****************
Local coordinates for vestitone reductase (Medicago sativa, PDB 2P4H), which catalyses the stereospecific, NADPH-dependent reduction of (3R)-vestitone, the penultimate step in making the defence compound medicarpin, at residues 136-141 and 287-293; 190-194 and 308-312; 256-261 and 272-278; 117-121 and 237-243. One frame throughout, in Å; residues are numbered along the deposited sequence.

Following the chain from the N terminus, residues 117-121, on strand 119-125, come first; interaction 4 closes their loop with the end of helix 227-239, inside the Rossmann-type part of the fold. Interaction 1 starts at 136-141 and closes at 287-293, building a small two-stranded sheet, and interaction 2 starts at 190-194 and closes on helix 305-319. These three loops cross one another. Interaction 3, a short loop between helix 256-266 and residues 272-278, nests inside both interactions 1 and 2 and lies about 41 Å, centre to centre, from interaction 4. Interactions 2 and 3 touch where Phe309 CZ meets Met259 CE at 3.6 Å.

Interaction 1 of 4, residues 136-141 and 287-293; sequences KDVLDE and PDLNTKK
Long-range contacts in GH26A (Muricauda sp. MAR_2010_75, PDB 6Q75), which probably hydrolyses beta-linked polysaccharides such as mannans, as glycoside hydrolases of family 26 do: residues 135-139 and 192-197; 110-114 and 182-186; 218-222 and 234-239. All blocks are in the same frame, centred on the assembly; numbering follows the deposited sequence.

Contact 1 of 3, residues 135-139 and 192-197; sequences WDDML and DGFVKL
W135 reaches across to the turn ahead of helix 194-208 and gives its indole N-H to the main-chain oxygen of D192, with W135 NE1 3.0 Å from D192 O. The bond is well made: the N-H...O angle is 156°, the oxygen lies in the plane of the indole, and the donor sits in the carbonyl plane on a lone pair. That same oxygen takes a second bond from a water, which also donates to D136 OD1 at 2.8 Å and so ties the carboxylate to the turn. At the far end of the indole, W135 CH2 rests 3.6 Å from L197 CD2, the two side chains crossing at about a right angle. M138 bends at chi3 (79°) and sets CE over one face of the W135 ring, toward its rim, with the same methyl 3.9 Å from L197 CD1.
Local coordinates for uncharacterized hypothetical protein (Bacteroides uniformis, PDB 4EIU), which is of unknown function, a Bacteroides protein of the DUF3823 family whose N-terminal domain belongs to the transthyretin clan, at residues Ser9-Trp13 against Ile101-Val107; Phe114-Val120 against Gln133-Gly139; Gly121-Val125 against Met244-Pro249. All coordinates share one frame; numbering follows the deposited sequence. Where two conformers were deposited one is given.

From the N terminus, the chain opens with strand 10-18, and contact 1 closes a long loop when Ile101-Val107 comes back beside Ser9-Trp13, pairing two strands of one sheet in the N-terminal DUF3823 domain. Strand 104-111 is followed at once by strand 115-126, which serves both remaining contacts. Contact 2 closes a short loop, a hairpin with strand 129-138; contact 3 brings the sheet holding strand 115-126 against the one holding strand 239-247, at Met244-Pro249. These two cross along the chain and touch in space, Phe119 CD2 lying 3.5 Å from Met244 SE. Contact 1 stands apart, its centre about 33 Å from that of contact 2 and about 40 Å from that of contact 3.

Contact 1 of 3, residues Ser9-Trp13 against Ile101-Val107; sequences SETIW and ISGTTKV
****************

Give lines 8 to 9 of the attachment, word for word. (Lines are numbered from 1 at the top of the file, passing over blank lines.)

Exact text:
From the N terminus, the chain opens with strand 10-18, and contact 1 closes a long loop when Ile101-Val107 comes back beside Ser9-Trp13, pairing two strands of one sheet in the N-terminal DUF3823 domain. Strand 104-111 is followed at once by strand 115-126, which serves both remaining contacts. Contact 2 closes a short loop, a hairpin with strand 129-138; contact 3 brings the sheet holding strand 115-126 against the one holding strand 239-247, at Met244-Pro249. These two cross along the chain and touch in space, Phe119 CD2 lying 3.5 Å from Met244 SE. Contact 1 stands apart, its centre about 33 Å from that of contact 2 and about 40 Å from that of contact 3.

Contact 1 of 3, residues Ser9-Trp13 against Ile101-Val107; sequences SETIW and ISGTTKV